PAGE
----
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Review: Joe and Ken, Old Red Lion Theatre

My last visit to Old Red Lion Theatre was around two years ago, so after such a long wait I was looking forward to seeing Joe & Ken, a new play written and directed by John Dunne, who also penned a book with the same title. Joe Orton, the playwright and subject of this drama, lived with Kenneth Halliwell, his gay lover, in a small Islington flat in the late fifties. It is therefore very apt that the play has come to this Islington venue, and The Old Red Lion pub is neatly referenced within it as being one of…

Summary

Rating

Ok

A two-hander which examines the stormy relationship between the playwright Joe Orton and his lover Ken Halliwell, but which fails to ignite a spark.

User Rating: 1.26 ( 3 votes)

My last visit to Old Red Lion Theatre was around two years ago, so after such a long wait I was looking forward to seeing Joe & Ken, a new play written and directed by John Dunne, who also penned a book with the same title.

Joe Orton, the playwright and subject of this drama, lived with Kenneth Halliwell, his gay lover, in a small Islington flat in the late fifties. It is therefore very apt that the play has come to this Islington venue, and The Old Red Lion pub is neatly referenced within it as being one of the places where Joe sought inspiration in his writing. 

What first drew my eye on the set was the timeline chalked onto black walls, detailing key dates such as birthdays, the year Joe went to RADA (the couple were both actors as well as playwrights), and the date when they were imprisoned. A hammer sat ominously on a desk centre stage. On 9 August 1967 Kenneth Halliwell bludgeoned Joe Orton to death with a hammer and then killed himself with an overdose: should we expect blood and guts in Act Two? I hoped so!

The play starts off well with good comedy and pace, innuendos, and references to gay sex – things which Orton was famous for in his writing. It is clear from the outset that Joe (Craig Miles) and Ken (Tino Orsini) are struggling artists, living off “fresh air”. Joe is the promiscuous one, meeting men in toilets and coming home to a faithful Ken, who admits to mental health problems. The themes of struggling artists, class (Joe is very proud of his working-class roots, although not so proud of coming from Leicester!), sexuality and mental health are powerful subjects, which are as relevant today as they have always been. Rather poignantly, however, homosexuality was still illegal until a month before the two men died.

In Act One we see Joe and Ken devising a play about getting arrested for defacing library books and being imprisoned – both things which happened in actuality. Frequently they switch into other characters (a librarian, a policeman…), as they re-enact possible scenes from their play. They also break the fourth wall and address the audience, although this seemed disconnected. The first act of a play often ends on a climax. Here, there was no climax to speak of (although plenty of climaxes of another kind were spoken about!) and the whole thing somehow petered out. Even the final monologue, where Ken confesses to killing Joe and himself, lacks the long-awaited spark.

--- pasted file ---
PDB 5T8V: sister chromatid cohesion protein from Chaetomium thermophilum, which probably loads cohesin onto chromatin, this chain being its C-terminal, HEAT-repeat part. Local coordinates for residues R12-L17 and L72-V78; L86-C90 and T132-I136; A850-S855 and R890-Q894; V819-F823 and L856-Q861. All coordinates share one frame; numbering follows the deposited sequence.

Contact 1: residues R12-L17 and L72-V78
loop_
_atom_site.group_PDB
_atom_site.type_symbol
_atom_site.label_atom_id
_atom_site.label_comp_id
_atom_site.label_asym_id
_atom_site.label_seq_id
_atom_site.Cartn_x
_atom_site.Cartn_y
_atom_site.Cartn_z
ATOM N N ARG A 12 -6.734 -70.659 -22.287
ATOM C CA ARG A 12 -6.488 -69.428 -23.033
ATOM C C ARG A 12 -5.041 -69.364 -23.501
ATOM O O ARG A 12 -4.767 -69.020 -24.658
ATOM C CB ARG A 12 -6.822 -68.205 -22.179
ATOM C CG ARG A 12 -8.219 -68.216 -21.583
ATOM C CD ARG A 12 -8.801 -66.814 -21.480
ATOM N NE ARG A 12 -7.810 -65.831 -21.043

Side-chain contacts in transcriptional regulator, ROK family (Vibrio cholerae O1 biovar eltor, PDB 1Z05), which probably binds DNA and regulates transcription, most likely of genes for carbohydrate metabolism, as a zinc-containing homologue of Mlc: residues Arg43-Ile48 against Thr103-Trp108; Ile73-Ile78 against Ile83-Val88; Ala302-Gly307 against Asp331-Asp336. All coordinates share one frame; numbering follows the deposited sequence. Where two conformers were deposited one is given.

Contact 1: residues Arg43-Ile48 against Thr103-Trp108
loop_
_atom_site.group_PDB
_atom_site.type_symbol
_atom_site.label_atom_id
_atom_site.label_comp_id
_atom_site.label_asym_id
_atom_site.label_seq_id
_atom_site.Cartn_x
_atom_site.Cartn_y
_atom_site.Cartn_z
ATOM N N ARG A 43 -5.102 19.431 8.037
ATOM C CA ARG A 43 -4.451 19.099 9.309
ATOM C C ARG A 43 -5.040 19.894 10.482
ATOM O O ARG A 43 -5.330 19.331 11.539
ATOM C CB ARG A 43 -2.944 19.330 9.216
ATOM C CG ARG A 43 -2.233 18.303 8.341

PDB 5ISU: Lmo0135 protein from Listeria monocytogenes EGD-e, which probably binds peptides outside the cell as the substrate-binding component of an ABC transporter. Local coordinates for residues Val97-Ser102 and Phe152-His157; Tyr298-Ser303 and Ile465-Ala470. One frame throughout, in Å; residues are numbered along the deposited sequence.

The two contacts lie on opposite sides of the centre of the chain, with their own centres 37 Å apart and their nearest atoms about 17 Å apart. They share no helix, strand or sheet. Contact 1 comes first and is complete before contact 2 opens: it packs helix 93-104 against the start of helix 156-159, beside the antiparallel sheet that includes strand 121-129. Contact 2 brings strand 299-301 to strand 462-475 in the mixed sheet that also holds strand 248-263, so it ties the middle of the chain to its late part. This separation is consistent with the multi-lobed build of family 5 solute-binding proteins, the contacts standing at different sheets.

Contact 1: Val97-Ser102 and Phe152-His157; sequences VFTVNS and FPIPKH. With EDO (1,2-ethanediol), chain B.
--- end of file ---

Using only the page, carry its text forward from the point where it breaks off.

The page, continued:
In Act Two, the couple are holidaying in Tangiers, living a life of debauchery, but because the set barely changes it still feels like Islington, so this was a little unsatisfactory. What the second act does deliver is a stark reminder that money and status (Joe is now a famous, wealthy playwright) do not bring happiness. There is a great moment when Ken dreams of “rainbow-coloured marches” where “anyone and everyone” is welcome; how wonderful that this is the reality today, but how sad that this was not the world Joe and Ken lived in.

There are some nice moments in the performance when the two men flirt with each other and give each other a kiss and a cuddle, but at times they looked uncomfortable; whether with each other or with the complex script, it was hard to tell. Sadly, both actors seemed to struggle with the dialogue. Perhaps it was a case of finding their feet – after all this was only day three of the run. There are some effective, tense moments, and also some poignant interludes, such as Ken seeking reassurance that Joe loves him, but these are momentary sparks in an otherwise drawn out and rather lacklustre production. 

Written and directed by: John Dunne
Produced by: JD Productions

Joe and Ken plays at the Old Red Lion until 30 October. Further information and booking via the below link.

About Maria McKenzie

In a former life, Maria studied languages and worked as a Personal Assistant. She is an occasional playwright who delights in putting feisty women at the centre of her stories. Some of her monologues, inspired by and written during Lockdown 2020, have been published in an anthology. She counts herself lucky (and spoilt for choice!) to have some top fringe theatres in her London neighbourhood. She particularly enjoys devouring dark comedy plays. Two of her theatre highlights are watching the formidable Ralph Fiennes perform at Almeida Theatre and the late Helen McCrory perform at The Old Vic.
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